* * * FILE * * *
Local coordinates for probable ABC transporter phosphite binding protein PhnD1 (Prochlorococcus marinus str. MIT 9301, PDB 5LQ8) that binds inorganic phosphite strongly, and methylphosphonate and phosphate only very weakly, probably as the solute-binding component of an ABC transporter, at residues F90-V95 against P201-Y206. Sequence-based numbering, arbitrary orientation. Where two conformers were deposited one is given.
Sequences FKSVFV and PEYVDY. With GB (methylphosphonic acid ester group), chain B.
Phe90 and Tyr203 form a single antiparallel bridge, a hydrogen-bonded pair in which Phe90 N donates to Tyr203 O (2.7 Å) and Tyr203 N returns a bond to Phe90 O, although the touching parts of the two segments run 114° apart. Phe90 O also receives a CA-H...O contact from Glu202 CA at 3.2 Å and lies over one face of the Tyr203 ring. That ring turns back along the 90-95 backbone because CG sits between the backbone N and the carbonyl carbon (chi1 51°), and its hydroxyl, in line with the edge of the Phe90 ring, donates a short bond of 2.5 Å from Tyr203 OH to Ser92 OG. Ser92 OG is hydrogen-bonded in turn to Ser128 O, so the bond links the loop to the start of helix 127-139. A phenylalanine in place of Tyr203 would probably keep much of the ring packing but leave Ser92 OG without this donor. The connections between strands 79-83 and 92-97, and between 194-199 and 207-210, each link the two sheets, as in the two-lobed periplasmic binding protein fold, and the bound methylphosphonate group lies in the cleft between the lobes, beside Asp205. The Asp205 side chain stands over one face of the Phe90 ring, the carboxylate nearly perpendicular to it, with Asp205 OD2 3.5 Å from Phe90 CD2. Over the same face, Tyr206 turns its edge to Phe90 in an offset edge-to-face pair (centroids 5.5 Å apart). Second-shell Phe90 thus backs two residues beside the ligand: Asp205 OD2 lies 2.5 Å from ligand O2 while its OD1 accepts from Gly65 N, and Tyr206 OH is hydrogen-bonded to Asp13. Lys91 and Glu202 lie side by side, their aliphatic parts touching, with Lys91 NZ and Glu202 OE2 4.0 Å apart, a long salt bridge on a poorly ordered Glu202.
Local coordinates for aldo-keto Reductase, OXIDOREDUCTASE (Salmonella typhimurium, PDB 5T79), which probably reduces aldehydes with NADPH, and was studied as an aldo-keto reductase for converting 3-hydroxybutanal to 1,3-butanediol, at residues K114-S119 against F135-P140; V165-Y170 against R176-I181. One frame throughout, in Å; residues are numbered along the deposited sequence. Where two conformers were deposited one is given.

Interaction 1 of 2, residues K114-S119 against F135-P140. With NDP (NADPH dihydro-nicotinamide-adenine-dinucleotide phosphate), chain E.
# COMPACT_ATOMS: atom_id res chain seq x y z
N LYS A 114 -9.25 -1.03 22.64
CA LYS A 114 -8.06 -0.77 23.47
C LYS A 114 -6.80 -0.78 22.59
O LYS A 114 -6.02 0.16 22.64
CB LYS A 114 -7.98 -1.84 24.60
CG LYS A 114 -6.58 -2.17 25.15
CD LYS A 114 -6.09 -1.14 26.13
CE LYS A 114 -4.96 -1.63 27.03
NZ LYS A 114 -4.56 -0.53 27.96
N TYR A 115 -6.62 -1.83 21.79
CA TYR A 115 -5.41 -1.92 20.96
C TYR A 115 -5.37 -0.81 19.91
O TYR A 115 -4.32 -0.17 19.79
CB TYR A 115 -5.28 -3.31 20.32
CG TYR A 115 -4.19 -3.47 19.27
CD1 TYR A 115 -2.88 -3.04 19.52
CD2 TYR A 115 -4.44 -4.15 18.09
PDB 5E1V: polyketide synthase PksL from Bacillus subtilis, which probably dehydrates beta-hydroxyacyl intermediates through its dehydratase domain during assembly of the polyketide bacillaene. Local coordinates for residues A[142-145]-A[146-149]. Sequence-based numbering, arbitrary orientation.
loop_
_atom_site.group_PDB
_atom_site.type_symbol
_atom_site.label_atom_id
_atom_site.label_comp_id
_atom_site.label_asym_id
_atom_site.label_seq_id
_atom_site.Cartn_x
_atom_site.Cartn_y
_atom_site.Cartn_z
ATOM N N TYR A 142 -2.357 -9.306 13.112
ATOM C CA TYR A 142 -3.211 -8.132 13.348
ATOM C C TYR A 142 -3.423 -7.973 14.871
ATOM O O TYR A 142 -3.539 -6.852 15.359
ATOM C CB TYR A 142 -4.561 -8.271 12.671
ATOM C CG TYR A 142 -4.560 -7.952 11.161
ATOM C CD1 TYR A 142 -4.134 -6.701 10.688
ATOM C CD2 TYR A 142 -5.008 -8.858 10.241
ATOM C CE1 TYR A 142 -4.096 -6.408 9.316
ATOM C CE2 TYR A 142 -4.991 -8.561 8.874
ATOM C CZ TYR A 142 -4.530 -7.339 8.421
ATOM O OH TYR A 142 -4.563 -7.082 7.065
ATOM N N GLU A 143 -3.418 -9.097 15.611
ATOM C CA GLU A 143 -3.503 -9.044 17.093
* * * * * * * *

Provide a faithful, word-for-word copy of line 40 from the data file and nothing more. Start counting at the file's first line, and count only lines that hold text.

ATOM C CG TYR A 142 -4.560 -7.952 11.161